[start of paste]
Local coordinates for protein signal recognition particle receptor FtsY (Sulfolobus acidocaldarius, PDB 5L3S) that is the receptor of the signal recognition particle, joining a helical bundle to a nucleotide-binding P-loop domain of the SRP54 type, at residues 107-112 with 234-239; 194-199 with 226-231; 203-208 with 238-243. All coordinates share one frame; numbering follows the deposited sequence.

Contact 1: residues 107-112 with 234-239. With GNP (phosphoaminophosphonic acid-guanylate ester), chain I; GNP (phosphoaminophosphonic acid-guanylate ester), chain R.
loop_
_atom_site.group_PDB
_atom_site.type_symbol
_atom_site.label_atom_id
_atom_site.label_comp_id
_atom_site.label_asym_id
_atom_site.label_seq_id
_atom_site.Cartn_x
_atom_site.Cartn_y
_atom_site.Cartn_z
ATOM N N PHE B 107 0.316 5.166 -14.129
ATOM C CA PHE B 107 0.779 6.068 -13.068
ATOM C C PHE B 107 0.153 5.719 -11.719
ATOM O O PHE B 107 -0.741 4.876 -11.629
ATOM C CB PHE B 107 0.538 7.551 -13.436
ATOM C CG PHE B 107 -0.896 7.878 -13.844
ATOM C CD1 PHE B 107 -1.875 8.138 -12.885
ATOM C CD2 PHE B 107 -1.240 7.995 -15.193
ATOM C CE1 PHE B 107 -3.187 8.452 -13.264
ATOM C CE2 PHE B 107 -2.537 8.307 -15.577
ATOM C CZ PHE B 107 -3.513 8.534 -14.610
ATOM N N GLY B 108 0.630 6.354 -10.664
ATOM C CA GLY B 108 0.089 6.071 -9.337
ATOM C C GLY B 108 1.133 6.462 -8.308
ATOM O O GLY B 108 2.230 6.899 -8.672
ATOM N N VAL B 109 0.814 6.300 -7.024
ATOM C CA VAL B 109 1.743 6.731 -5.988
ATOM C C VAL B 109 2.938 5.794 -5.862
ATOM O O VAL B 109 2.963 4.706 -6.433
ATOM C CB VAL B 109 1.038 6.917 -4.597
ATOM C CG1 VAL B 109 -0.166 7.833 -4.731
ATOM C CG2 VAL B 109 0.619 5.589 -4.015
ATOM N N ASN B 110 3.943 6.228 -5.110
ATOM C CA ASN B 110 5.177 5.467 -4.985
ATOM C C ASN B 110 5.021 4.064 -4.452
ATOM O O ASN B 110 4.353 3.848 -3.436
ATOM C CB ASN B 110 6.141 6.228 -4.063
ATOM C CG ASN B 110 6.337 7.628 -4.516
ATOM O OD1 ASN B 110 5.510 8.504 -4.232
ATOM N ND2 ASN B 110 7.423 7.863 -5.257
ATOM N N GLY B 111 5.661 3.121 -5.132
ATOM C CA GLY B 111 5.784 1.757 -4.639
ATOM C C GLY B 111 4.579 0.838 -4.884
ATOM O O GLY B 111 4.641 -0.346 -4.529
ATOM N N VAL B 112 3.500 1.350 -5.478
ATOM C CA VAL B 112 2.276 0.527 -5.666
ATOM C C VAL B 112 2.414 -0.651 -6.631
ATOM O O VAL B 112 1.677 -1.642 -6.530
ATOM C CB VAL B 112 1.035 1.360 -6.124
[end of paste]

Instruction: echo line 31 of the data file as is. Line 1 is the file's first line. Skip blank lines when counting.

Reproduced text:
ATOM O O VAL B 109 2.963 4.706 -6.433